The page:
Thank you so much for your time,
Kelsey L.

Siddhartha Herdegen said...

There's a lot of misinformation out there about Millennials. Many commentators simply look for any difference in behavior and ascribe it to the fact they're Millennials.

When you really get to the root of it there's only one question we need to ask to determine if the observed differences are due to youth or generational behavioral shift: http://bit.ly/bRD9b0

Veronica Stetter said...

I agree--we're on the verge of something very big. Politics will be a huge part of that, too.

nisha said...

Interesting article. You make some good points. Thank you again.

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Cat James said...


Very interesting, originally worded, and thought-provoking. As a so-called Millennial I agree with your thinking. I also think the next step is to organize how companies respond in a way that is continually, responsively communicative and "instantly gratifying". May I quote you on our marketing website? I am writing a piece for our company about us. Thanks

Adrienne Waldo said...

@Cat James, thanks for the support, of course you can quote the blog! We gotta spread the word :-)

Anonymous said...

Adrienne, great post! I totally agree with all your points. Yes, most of us are in college and "broke". As a fellow member of the Millennial generation, I believe marketers need to target our generation through location based services tools like FourSquare. I would be more apt to purchase something in a store if I "checked in" and instantly received a 20% coupon on my purchase via my smartphone. It's the unexpected surprises that go a long way. I really like your blog. Check out mine if you have time, it's on millennials embracing technology, entertainment, and social media and how they are moving our lives forward. The address is perryej.wordpress.com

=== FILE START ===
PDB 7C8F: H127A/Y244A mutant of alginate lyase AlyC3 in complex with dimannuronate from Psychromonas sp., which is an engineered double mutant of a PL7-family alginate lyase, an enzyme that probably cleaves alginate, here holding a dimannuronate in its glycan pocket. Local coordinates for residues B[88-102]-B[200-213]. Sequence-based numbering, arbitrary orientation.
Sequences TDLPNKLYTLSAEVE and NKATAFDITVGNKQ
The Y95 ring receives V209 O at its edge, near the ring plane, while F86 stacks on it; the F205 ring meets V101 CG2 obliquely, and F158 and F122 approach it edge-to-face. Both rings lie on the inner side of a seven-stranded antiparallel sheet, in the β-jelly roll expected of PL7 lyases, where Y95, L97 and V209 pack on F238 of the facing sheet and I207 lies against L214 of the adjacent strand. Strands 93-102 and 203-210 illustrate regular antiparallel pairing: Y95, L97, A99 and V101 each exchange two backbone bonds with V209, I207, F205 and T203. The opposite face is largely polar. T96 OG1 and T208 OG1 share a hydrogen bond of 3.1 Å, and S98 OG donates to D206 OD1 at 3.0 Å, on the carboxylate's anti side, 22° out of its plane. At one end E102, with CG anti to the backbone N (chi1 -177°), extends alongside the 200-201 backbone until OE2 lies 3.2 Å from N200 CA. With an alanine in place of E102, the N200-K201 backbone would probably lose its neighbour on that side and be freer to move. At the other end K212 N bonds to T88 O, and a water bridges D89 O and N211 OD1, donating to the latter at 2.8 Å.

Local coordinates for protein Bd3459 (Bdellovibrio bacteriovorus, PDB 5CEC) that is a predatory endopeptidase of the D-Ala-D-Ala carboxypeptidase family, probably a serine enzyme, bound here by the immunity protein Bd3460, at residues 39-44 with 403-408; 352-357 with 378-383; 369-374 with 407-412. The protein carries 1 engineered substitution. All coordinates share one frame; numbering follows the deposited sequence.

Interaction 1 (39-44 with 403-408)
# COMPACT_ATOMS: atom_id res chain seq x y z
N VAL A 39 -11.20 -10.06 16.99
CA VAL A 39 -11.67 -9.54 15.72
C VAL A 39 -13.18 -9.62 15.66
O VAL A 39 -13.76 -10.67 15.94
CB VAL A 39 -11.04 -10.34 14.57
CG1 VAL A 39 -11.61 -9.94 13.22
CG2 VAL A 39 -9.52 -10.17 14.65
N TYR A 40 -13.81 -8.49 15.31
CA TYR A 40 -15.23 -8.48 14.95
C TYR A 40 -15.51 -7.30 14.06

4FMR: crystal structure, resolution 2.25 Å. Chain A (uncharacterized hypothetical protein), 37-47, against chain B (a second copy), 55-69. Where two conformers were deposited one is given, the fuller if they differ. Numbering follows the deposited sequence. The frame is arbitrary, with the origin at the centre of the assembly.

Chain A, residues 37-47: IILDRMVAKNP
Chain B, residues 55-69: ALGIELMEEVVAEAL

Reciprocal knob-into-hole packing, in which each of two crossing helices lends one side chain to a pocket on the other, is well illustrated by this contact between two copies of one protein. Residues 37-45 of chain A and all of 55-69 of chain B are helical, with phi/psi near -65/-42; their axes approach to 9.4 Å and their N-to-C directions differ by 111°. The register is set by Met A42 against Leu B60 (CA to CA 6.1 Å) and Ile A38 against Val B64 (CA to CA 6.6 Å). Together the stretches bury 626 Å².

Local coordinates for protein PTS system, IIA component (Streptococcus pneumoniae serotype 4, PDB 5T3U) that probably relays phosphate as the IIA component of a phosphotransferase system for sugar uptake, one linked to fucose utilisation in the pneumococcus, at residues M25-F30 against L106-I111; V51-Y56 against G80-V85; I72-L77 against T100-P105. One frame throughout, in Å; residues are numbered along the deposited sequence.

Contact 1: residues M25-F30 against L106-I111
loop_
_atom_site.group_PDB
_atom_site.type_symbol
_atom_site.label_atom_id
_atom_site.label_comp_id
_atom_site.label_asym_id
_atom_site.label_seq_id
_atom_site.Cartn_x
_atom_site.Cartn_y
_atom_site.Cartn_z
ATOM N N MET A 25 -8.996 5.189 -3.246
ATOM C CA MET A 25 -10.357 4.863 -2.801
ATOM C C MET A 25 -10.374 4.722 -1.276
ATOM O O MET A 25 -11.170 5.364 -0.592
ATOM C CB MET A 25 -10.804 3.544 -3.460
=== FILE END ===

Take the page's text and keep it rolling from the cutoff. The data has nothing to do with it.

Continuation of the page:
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Sofia Britts said...

Yuppies these days prefer good quality products in the market - that's for sure. They're always looking for the best clothes, best gadgets, best food, etc. But the price will always be an issue. As a young consumer, I prefer having an item that is high in quality than those that are much cheaper with terrible ratings. Maybe that's the reason why payday loans (online) are still considered.